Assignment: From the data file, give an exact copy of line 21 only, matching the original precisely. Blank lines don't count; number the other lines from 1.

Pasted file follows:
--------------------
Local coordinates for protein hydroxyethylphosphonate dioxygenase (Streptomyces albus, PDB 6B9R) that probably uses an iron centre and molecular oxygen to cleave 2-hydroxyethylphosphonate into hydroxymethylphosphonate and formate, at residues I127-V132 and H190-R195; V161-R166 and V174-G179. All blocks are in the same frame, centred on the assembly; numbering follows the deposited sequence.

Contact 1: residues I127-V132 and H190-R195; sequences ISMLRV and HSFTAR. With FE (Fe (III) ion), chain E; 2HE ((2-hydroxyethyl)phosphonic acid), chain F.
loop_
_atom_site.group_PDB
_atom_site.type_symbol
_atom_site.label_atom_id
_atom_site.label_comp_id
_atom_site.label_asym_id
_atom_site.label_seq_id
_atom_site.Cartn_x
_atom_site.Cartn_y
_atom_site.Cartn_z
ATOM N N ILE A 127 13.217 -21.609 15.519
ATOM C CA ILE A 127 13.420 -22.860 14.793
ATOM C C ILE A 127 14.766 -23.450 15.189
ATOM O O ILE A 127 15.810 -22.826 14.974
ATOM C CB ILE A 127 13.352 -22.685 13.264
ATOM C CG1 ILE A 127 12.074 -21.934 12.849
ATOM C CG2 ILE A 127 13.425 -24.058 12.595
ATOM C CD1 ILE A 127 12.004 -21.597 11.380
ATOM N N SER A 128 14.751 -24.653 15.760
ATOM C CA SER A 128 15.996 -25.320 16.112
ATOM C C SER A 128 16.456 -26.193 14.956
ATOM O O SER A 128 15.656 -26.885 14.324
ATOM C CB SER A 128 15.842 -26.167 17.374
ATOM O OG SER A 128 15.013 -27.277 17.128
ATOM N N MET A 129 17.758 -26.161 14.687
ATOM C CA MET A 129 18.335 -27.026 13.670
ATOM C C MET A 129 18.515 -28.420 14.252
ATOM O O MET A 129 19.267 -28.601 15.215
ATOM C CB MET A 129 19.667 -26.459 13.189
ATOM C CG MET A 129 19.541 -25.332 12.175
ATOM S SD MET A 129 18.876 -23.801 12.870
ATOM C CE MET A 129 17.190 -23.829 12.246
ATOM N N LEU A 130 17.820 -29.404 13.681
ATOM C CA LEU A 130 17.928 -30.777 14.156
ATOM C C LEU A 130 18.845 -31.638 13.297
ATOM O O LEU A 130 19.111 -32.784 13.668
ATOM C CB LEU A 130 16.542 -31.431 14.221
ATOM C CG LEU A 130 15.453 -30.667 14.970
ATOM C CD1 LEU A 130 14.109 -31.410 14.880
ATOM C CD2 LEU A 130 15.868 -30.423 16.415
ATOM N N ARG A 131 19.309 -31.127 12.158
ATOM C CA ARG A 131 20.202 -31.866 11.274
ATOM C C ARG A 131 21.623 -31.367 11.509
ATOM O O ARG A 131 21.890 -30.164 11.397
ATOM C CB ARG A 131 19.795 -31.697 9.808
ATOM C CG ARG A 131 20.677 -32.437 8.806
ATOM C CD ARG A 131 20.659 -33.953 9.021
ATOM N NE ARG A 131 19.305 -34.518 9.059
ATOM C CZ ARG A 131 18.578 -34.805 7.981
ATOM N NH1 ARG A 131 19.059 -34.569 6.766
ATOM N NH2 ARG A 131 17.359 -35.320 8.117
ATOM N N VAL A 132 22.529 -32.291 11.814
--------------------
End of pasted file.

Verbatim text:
ATOM N N SER A 128 14.751 -24.653 15.760